Cotto: Double breasted suits can be another topic of debate. Are they appropriate in business settings, or might they be best for more relaxed atmospheres?

Gilchrist: Double breasted suit are considered more dressy than single breasted, but they haven’t made it back into the mainstream even though designers have been pushing them for years now just to get us to buy a new suit.

Part of the problem with Double breasted suits is that you must keep them buttoned at all times. While a single breasted suit is buttoned when you’re standing and unbuttoned to sit. That double layer of cloth across you chest makes the DB warmer, which might have been an advantage before the advent of air conditioning and heating in offices and home.

Cotto: Collar contrast shirts were huge in the 1970s and ’80s, but fell out of favor throughout the ’90s and 2000s. What are your thoughts about them?

Gilchrist: It’s an area that shirt designers can change to try to get us to buy new styles. The white collars on a colored shirt was so popular when the first “Wall Street” movie was released that it may take a while to come back.

It’s still a “different” look in certain situations.

Cotto: In the past, you have said that when you go out, you dress as if you are going to a job interview. How has this ethic worked for you over the years? Would you recommend it to others?

Gilchrist: I, of course, think it’s an essential philosophy! Men are realizing how important our image is to how others react to us. I think if you’re dressed nice even a chance meeting in a grocery store can turn into a job interview or a date!

Cotto: If you could give men one reason to take pride in their clothing selections, what would it be?

Gilchrist: Realizing how important how you look influences other people. I don’t think anyone dressed in jeans or shorts and a tee shirt got bumped to first class!

Cotto: Now that our discussion is at its end, many readers are probably wondering how you came to be such an authority on men’s attire. Tell us a bit about your life and career.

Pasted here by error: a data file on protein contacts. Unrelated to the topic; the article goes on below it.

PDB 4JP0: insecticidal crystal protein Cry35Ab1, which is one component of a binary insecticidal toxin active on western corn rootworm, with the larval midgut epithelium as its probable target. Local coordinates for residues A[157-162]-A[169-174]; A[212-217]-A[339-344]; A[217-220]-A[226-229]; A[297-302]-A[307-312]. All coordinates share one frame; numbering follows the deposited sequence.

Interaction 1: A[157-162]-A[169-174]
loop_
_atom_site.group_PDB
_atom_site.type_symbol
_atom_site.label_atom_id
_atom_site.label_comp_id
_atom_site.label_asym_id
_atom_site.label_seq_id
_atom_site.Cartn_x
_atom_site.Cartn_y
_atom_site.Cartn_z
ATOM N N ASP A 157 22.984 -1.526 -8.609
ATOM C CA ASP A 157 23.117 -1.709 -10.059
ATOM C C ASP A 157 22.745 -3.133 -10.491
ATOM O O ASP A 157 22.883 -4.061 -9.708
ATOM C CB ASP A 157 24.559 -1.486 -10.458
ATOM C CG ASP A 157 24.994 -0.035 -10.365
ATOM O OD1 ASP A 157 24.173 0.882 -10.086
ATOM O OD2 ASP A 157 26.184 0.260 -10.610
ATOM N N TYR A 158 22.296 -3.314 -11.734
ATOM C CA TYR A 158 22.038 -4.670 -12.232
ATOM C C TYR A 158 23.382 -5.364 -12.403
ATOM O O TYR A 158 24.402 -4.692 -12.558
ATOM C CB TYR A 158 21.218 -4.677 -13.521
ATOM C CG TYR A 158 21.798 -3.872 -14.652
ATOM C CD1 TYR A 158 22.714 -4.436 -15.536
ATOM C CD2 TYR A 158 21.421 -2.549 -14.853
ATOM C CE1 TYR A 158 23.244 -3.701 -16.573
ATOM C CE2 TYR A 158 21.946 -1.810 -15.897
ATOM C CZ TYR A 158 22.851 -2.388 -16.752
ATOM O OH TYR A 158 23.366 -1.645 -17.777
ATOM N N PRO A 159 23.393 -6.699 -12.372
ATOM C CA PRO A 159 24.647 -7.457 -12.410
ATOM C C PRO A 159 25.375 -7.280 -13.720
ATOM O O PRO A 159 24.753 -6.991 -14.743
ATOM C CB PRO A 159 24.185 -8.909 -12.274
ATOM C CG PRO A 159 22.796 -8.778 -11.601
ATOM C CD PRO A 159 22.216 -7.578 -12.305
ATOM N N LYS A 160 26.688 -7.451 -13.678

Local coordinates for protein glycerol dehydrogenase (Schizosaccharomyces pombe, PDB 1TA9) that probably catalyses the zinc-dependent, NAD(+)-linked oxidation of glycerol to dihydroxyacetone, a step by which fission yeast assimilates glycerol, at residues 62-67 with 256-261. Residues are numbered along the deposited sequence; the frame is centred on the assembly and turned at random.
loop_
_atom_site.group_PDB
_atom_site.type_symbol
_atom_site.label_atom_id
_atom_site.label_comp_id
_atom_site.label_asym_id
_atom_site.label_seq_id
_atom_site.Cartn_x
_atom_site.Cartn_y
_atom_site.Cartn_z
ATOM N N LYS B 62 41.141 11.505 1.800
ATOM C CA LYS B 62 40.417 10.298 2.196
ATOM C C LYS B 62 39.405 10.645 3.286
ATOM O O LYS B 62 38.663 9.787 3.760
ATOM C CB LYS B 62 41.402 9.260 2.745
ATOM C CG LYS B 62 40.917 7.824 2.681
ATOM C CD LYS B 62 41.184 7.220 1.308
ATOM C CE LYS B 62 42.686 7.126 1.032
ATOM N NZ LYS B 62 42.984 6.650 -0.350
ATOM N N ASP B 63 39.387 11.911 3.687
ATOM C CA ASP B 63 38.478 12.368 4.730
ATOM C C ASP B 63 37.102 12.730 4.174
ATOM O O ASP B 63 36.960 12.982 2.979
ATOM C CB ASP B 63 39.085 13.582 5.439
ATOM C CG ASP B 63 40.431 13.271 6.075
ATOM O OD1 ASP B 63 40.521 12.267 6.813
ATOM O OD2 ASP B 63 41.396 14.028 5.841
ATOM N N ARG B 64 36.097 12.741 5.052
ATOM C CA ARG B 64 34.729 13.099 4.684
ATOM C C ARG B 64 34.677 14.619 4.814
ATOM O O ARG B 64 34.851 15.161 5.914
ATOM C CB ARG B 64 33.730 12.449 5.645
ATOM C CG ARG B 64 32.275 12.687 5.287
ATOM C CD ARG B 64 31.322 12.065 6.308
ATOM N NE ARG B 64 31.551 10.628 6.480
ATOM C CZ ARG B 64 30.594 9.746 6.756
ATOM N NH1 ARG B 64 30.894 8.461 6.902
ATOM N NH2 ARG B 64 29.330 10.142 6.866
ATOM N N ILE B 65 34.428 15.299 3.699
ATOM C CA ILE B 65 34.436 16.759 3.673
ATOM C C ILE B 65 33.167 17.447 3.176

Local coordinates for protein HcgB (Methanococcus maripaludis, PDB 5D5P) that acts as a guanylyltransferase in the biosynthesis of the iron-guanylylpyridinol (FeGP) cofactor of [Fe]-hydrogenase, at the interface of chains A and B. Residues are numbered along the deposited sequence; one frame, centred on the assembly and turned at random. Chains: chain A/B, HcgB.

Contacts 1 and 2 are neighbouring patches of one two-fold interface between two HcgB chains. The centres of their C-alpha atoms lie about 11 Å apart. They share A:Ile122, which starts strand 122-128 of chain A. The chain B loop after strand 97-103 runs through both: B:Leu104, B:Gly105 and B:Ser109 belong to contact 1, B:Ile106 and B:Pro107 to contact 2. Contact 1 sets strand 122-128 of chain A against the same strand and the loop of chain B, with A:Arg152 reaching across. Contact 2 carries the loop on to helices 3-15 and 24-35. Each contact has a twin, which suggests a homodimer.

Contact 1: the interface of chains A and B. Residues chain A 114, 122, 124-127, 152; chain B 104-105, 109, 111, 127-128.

Gilchrist: I grew up in Kansas and graduated from Kansas State University with degrees in journalism and sociology. That’s where I met my wife. My father was an oil exploration driller (no dress code required) but he really liked fashion and was always interested in what was new. He dressed for dinner and church!

I’ve had several careers in life and started in advertising, first working for newspapers, then an advertising agency in Los Angeles and then as advertising manager for several companies in LA. Then I totally changed careers to work at City Hall of the town we were living in, Manhattan Beach. I was in the Community Development Dept. which handled building and planning.

They trained me to do fire protection inspections as a civilian for the Fire Department. I then went to work for a large defense company in Redondo Beach in Occupational Safety and Fire Protection Engineering. While I was at the defense company a Polo/Ralph Lauren store opened nearby and I applied for a part time job. That job was the most fun I’d ever had working. I’m not a good salesman but was enthusiastic about clothes (father’s influence?).

I was the oldest salesmen and only part time at Polo, but for the 6 years the store was open I was the top sales associate for the entire store for 5 years. The other year I was second! I also noted that men didn’t know much about how to dress. I started creating handouts for them – “How to tie a tie”, “What quality elements to look for in a dress shirt”, etc. Those handouts were the basis years later for my book, The Encyclopedia of Men’s Clothes.

I retired from the defense company, wrote the book (took three years) and then a friend from IBM suggested it would be best to sell the book on a website. I ask him “what’s a website?”. And we started

The site has mushroomed and is very popular, and is averaging daily:


Unique Visits: 29,156


Page views: 393,741


Hits: 1,378,772